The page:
With “Gotham” returning for its final season next month, I’m looking back at past “Batman” projects from the perspective of someone who enjoyed “The Animated Series” as a kid and now enjoys “Gotham.” Next up is “Batman” (1989).
IDW was champing at the bit to continue Illyria’s story upon acquiring the “Angel” license, both because her character arc was left hanging and because she cuts a fine figure as a badass comic-book heroine (or villain, or anti-heroine, or whatever). She appears on the cover art of a lot of the early issues, even if she is just on hand to make a jab or two about the pathetic weakness of humans.
Recent Hollywood offerings remind us that any stupid thing guys can do, girls can do just as stupidly, from the “Hangover”-esque “Girls Trip” to the “American Pie” update “Blockers.” The latest offering in this subgenre is “Never Goin’ Back” (on Amazon Prime), the answer to stoner comedies such as “Pineapple Express” and other entries from the Rogen-Franco oeuvre.
“Mile 22,” directed by Paul Berg and starring Mark Wahlberg, comes on the heels of “Lone Survivor,” “Deepwater Horizon” and “Patriot’s Day,” all of which were really good movies. In fact, “Lone Survivor” and “Patriot’s Day” were in my top 10 for their respective years. However, that may change with Wahlberg’s newest entry.
It’s like an all-star writing contest when Yvonne Navarro, Mel Odom, Christopher Golden and Nancy Holder get together to write four novellas for “Tales of the Slayer, Vol. 3” (November 2003). At this point in my reread, they are four of the five best Buffyverse writers (with Jeff Mariotte filling the other spot). Here are my rankings of their contributions in this third “Tales” volume:
Saying a TV show spends a lot of money might be an odd way to extoll praise, but that’s what pushes “The Marvelous Mrs. Maisel” from great into the stratosphere of “I might cry if it gets canceled before the story is over” in its sophomore year. Season 2, now available on Amazon Prime, takes various members of the Weissmans and Maisels to Paris, their annual summer vacation in the Catskills Mountains, comedy clubs around the Northeast, and of course the familiar haunts of New York’s Upper West Side.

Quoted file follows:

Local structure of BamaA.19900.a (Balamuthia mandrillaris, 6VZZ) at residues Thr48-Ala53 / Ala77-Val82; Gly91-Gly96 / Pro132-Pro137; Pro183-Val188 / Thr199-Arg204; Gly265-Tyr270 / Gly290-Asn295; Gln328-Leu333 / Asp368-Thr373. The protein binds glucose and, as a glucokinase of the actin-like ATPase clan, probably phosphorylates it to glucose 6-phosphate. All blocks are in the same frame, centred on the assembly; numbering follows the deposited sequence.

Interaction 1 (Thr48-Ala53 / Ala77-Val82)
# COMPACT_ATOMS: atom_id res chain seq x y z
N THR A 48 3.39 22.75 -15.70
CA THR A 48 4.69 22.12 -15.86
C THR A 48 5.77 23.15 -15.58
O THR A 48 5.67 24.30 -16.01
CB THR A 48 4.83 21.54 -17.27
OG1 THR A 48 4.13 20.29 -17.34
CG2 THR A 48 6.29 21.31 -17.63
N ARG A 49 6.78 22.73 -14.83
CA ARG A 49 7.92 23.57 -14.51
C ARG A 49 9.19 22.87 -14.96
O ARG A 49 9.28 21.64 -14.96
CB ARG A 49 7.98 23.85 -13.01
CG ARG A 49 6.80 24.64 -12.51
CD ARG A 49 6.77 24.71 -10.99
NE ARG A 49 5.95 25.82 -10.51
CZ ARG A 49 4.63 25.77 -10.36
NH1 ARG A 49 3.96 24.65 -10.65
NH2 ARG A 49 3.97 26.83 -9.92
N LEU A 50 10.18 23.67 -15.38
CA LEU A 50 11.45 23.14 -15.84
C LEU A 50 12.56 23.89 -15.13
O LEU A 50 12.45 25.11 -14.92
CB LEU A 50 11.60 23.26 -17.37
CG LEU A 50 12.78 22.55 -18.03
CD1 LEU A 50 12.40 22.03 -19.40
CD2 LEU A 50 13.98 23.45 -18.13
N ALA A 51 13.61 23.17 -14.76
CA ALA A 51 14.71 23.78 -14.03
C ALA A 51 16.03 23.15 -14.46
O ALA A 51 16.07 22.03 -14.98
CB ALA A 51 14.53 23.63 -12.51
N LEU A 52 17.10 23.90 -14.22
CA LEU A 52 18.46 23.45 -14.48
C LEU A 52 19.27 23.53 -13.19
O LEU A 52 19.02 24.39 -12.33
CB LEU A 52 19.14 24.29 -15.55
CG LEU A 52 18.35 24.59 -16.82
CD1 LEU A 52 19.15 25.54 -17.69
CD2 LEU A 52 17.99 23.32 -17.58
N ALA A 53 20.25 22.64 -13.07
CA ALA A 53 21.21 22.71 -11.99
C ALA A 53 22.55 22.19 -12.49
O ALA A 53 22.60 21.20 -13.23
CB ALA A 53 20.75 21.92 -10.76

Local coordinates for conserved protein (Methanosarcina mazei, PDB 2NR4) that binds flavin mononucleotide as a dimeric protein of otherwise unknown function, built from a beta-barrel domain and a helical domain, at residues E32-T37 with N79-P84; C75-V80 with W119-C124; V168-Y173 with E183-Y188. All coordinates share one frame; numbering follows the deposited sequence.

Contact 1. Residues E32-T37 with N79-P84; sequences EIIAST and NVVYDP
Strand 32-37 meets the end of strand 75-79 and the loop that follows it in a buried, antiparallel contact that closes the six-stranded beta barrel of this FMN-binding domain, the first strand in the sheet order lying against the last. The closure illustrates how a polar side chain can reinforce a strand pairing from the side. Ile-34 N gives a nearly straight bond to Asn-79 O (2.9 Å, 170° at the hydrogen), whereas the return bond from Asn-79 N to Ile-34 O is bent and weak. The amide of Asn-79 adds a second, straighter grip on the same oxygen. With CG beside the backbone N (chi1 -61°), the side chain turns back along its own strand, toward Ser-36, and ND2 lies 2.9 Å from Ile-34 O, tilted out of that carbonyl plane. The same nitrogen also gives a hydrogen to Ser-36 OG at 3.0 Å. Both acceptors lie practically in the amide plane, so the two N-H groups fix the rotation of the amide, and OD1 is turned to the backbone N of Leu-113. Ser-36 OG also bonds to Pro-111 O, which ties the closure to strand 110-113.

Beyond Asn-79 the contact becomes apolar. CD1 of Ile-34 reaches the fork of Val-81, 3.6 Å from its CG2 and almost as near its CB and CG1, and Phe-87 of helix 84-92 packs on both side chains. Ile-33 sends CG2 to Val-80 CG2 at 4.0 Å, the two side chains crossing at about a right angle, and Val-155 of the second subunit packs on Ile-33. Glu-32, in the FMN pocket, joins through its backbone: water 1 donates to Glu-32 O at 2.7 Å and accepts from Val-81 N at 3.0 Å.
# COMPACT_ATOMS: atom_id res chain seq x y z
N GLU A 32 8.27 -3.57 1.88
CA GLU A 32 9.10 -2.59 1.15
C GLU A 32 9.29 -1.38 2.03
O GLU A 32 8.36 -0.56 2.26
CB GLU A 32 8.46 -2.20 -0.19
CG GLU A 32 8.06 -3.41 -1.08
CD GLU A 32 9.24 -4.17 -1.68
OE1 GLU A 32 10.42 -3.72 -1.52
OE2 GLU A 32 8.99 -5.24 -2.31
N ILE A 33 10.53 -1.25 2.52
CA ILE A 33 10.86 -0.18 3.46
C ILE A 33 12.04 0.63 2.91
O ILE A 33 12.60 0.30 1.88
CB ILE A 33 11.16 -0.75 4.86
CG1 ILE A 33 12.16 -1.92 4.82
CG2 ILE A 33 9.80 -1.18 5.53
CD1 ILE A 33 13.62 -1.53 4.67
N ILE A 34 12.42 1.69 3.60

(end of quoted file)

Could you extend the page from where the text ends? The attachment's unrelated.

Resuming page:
It has become comfortingly familiar at this point: Douglas Preston and Lincoln Child take us – via their adventurous leads – to some corner of the Earth that still holds mysteries in the 21st century. Or that we can imagine still holds mysteries, if our knowledge of the place is sketchy enough that we can fool ourselves. The latest locale is southeastern Egypt in “The Pharaoh Key” (June 2018, hardcover), a novel that does its part to get the correct spelling of “pharaoh” back in the lexicon after the success of that darn horse.
When IDW first picked up the “Angel” license, it delivered hesitant stories – with the exception of the “Spike” titles – up until the canonical Joss Whedon-plotted “After the Fall” (Issues 1-17 of the ongoing series). Embarking on the remainder of the “Angel” ongoing series (which will go up to Issue 44), IDW is back to being unsure of how it wants to proceed. The opener, “Aftermath,” is the worst “Angel” comic arc up to this point, and while it gets better after that, there’s little forward momentum for the main title in 2009.
In honor of “Mission: Impossible — Fallout” hitting home rental this week, I thought I’d do a ranking of all six “M:I” movies in which Tom Cruise plays Agent Ethan Hunt. As an action movie junkie, my views may differ from the typical critical rankings. Cruise does almost all of his own stunts, and they are just as much the star of the show as he is, so I’ve included a nod to the best action sequence in each film.
I was intimidated by this latest “Buffy” novel on my shelf, “Mortal Fear” (September 2003). It’s 479 pages, and it had a bookmark toward the front, so apparently I hadn’t actually finished it back in the day. As it turns out, this novel by husband-and-wife Scott and Denise Ciencin is the most pleasant surprise of my re-reading project.